Last summer, I drafted a ‘bucket list’ of hikes and overnighters I wanted to complete. Hearing of my list, a close colleague, Linda, recommended a little-known area in the Pemberton backcountry called Tenquille Lake. I messaged my friend, Nima, who moved to San Francisco a few years ago. “Any chance you are back in town over the long weekend? Crazy idea…want to go backpacking?”
A resounding yes was all it took from Nima for us to put a plan into action. Brandon and Ashley, two of our closest friends from high school, were also able to join. By the time Saturday morning rolled around, I was giddy with excitement. We met in my parents driveway to load up my dad’s truck with our gear. Boys in the back, girls in the front, I drove us the few hours up to Pemberton. We stopped at the liquor store and gas station before hitting the last leg of our drive.
Or so we thought. We took a wrong turn and ended up driving far into Mt. Currie instead of Pemberton Meadows. Realizing our error, we final got ourselves turned around and onto the right track towards the Hurley FSR.
A large “You Are In Grizzly Bear Country!” sign prompted us to stop for a picture.
Linda had given me detailed instructions on how to navigate Branch 12, which is the last stretch of the road up to the trailhead. “There are 45 water bars,” she had warned, describing the interceptor dykes used on old logging roads to prevent erosion, “So go in at a diagonal, and come back out on the diagonal, never letting both front tires in at the same time”. Despite the high clearance of my dad’s four wheel drive pick-up truck, we hit the first water bar with a thud. I corrected my approach, and slowly, we made our way up the steep, winding road, and each successful bar was met with a “Wow, that was awesome!” or “Good job! You’ve got this!” as my friends cheered me on.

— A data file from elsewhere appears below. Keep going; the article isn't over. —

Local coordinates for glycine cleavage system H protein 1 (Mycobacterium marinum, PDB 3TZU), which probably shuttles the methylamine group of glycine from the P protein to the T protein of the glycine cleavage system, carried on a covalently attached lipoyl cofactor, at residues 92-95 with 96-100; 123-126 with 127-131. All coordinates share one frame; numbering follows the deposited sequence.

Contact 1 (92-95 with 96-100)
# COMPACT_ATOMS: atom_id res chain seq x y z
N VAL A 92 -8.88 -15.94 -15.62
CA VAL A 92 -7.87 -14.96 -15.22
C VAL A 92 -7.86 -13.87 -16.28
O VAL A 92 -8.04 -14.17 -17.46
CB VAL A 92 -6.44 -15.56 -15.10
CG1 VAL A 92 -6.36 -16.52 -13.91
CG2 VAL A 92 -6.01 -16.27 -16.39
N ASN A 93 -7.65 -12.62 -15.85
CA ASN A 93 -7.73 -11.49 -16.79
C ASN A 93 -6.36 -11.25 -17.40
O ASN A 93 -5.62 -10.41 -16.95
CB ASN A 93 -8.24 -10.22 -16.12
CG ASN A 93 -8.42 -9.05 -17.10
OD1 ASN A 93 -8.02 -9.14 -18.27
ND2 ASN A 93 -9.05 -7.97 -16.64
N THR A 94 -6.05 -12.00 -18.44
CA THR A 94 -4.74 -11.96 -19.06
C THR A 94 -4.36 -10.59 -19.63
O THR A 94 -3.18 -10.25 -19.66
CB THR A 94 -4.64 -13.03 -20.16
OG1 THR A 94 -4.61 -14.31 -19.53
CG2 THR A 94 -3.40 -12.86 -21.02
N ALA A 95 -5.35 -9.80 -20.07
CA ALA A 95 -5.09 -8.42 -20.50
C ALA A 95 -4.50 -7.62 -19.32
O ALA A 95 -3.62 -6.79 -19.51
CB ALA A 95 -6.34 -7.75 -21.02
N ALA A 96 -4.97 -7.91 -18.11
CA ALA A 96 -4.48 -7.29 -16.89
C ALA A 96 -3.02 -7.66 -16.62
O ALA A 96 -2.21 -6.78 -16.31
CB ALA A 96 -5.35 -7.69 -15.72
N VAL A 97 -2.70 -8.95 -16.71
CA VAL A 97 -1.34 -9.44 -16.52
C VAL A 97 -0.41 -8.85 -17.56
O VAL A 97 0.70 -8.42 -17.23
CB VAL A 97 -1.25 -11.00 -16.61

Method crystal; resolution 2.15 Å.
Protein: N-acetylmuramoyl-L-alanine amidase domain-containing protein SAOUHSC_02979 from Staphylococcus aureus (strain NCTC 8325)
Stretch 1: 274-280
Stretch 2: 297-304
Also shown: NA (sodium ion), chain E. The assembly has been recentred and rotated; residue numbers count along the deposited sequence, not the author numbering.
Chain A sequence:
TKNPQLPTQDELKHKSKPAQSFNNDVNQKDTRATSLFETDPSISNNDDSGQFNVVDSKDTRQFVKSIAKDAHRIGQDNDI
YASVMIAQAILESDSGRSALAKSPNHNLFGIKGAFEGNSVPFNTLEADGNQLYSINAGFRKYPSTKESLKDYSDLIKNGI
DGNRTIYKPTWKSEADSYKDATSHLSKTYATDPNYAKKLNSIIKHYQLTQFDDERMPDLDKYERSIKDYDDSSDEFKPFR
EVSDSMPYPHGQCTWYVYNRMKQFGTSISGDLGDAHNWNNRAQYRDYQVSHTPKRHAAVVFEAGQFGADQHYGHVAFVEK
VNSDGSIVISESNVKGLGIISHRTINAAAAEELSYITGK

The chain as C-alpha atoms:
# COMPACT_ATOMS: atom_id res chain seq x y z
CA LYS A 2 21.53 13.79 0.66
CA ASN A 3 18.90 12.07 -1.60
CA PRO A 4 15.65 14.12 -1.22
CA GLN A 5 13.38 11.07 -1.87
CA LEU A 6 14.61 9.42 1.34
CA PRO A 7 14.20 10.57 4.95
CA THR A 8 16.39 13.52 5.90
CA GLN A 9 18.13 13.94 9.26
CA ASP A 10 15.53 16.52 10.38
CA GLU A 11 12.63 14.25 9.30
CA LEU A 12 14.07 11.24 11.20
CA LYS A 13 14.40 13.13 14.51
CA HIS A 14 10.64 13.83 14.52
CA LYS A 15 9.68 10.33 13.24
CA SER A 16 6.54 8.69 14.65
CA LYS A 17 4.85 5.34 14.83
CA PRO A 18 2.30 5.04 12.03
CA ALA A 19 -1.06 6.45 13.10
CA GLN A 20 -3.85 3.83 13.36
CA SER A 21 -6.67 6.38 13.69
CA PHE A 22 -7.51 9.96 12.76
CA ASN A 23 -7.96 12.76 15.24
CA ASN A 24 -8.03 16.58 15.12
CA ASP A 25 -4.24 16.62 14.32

When we at last reached the trailhead, we were greeted by the buzz of mosquitos. We forged on, however, first through a blanket of forest, and then up into alpine meadows.
We had been hiking for just over three hours when I, second in the lead behind Nima, gasped in awe. The pristine Tenquille Lake below, the surrounding mountains cupped it gently. The sight of our destination hurried our pace, and we were out of breath by the time we reached the campers’ hut at the edge of the lake. Just as we were about to begin our trek around the lake to secure our camp site, a group came up from the lakeside. “No way, Tobi?” Brandon said in disbelief as the group walked closer. Of all the places to run into an old friend! It had been seven years since we had all been together.
We pitched our tents, and jumped in the lake to wash off the sweat from the day. The glacial water burned cold, and none of us were in for long. Dinner consisted of hot dogs and undercooked spaghetti made on the pocket camp stove I had packed. As night fell, Tobi’s group joined us, bringing with them a large pot of hot cocoa. We quickly got acquainted with Tobi’s friends, and as we all shared stories and kept warm with sips of spiked hot cocoa, I paused. Surrounded by friends, new and old, I noted to myself how this was one of those serendipitous occasions that one rarely appreciates in the moment, and I was grateful for recognizing in the moment that this would be a trip that I would remember forever.
Although I willed it not to, the night came to a close. In the morning, Nima and I took a walk around the lake, and were invited in for pancakes by Tobi and friends. By the time we finally made it back to our campsite, Brandon and Ashley were up and hungry (we still owe them pancakes!).
We packed up our tents and headed past the hut to say farewell to Tobi before beginning our trek back down to the truck. On our way down, we were surprised by the number of hikers we passed who were making their way up to the lake.
At long last, we reached the truck, navigated the water bars, and were back en route South to Vancouver. We stopped for a bite to eat at Function Junction in Whistler and before we knew it, our trip was over.